What is in this article?:
The LAUNCH program seeks to map out the future of waste handling.
The LAUNCH program, a think tank devoted to cultivating innovation in sustainability, began in 2010 as a joint effort of the Washington government bodies U.S. Agency for International Development (USAID), NASA and the U.S. State Department, and private-sector firm Nike Inc. of Beaverton, Ore. LAUNCH (www.launch.org) tackled water, health and energy before holding the “LAUNCH: Beyond Waste” conference in July, focusing on solid waste, says David Ferguson, deputy director at USAID’s office of science and technology. He was part of the team that organized the conference.
“The program is designed to identify and accelerate innovation,” Ferguson says. That’s done through a three-step process. The organizers first identify innovators and whittle the group down to about 10. Then they are brought together at the conference with a group of 40 councilors — accomplished individuals from all walks of life, including government, private sector, non-governmental organizations, marketing and sales, and technology. After the two-day meeting, the councilors work with the innovators for six months to develop the concepts that came out of the forum.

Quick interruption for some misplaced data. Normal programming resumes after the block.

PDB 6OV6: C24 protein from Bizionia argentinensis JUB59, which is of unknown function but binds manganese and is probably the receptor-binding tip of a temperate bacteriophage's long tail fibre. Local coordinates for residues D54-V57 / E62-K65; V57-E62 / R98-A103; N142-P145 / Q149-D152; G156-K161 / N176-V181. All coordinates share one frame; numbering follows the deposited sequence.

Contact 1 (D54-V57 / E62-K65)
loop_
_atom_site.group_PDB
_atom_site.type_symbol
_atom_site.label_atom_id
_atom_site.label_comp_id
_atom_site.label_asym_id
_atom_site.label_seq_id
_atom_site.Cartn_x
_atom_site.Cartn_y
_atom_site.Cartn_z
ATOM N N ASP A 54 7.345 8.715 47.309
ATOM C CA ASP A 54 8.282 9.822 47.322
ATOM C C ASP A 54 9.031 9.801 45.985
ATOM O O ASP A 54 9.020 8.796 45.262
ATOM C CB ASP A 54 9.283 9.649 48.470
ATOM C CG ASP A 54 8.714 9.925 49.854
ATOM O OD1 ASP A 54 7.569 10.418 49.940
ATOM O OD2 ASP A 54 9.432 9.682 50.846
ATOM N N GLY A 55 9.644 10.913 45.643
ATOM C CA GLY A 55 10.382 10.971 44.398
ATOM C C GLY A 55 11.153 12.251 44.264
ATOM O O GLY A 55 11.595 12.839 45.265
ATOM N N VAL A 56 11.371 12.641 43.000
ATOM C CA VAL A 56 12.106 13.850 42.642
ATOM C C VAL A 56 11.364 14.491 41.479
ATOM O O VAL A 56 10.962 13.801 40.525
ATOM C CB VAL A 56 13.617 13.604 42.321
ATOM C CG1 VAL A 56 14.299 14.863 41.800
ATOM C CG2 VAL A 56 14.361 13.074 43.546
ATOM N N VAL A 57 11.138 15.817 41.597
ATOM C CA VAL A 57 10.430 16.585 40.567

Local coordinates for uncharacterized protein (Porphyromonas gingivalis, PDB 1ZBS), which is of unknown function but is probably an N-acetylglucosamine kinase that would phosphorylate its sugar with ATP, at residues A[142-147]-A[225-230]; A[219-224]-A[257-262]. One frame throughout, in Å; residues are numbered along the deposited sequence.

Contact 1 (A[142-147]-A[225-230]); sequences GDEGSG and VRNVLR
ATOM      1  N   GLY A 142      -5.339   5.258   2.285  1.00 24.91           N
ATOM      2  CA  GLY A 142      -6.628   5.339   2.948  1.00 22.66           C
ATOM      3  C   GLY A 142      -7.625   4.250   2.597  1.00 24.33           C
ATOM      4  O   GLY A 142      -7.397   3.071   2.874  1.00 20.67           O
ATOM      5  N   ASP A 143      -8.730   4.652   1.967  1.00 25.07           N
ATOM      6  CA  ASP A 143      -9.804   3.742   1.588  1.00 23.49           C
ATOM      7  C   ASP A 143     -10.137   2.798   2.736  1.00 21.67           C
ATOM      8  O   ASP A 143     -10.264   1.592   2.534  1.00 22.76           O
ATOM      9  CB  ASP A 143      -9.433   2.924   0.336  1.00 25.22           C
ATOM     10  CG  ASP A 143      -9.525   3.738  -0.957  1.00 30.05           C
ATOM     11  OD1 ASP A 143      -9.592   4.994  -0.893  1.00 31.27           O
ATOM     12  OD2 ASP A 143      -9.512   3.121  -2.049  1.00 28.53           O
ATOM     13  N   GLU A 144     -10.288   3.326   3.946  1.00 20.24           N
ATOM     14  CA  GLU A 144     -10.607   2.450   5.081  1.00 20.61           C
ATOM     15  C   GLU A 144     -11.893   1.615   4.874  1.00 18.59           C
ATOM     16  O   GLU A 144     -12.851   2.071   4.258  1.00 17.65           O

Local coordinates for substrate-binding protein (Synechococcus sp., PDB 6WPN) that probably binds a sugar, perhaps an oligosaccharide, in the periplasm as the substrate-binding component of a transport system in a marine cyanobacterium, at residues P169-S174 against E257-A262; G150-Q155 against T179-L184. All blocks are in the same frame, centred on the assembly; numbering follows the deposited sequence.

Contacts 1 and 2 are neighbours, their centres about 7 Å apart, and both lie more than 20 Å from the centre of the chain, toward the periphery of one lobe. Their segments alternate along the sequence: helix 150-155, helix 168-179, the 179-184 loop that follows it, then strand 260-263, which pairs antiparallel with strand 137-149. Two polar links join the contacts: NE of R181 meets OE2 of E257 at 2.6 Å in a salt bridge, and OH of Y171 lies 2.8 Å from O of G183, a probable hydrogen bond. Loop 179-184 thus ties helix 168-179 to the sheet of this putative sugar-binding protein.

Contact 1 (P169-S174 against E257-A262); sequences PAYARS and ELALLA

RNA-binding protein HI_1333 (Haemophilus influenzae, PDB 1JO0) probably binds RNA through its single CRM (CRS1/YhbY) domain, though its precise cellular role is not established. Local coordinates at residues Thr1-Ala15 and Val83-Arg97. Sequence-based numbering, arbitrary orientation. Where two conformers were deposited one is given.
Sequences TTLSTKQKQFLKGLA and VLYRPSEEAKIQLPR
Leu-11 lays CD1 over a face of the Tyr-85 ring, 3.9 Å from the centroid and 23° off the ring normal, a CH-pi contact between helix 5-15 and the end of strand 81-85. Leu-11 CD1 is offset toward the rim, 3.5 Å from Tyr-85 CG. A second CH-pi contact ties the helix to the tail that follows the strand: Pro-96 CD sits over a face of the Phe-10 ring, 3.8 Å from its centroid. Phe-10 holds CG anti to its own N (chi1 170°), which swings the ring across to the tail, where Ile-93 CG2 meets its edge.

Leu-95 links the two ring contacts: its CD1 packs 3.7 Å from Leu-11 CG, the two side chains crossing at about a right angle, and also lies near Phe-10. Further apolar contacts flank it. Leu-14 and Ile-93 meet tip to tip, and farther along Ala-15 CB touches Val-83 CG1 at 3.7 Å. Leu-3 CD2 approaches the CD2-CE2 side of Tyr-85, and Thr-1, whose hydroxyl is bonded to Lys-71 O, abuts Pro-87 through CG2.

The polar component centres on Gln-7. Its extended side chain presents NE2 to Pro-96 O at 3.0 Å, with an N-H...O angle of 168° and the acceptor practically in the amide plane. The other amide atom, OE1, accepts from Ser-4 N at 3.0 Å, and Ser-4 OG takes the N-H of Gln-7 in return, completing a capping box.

“That clearly is our intent with this program, to work with innovators and council members that have the networks and resources to help them figure out how to implement their ideas and scale them quickly,” Ferguson says.
The waste forum finalists were chosen for their “groundbreaking technologies,” as the LAUNCH website describes them, focused on a variety of waste issues, including waste-to-energy, electronic waste, recycling and upcycling, agricultural waste and conservation, medical waste, sustainable chemicals and materials, and improved sanitation.
“We’re looking for 10 game-changing innovations that have the potential to transform the world in this area of waste,” Ferguson says.
It’s truly a global project. There are actually nine waste innovators in the program, representing India, Japan, Kenya, South Africa, the United Kingdom and the United States. One proposed innovation matches surplus medication with those who need it to avoid unnecessary disposal of that material. Another proposal seeks to transform textile waste by intervening at a community level. Meanwhile, a provider of a bioprocess that recycles waste carbon into sustainable oils and chemicals is working to find applications such as biomaterials, detergents and fuel additives. One of the innovators from Kenya has developed a franchise toilet approach to limit and contain human waste and generate products.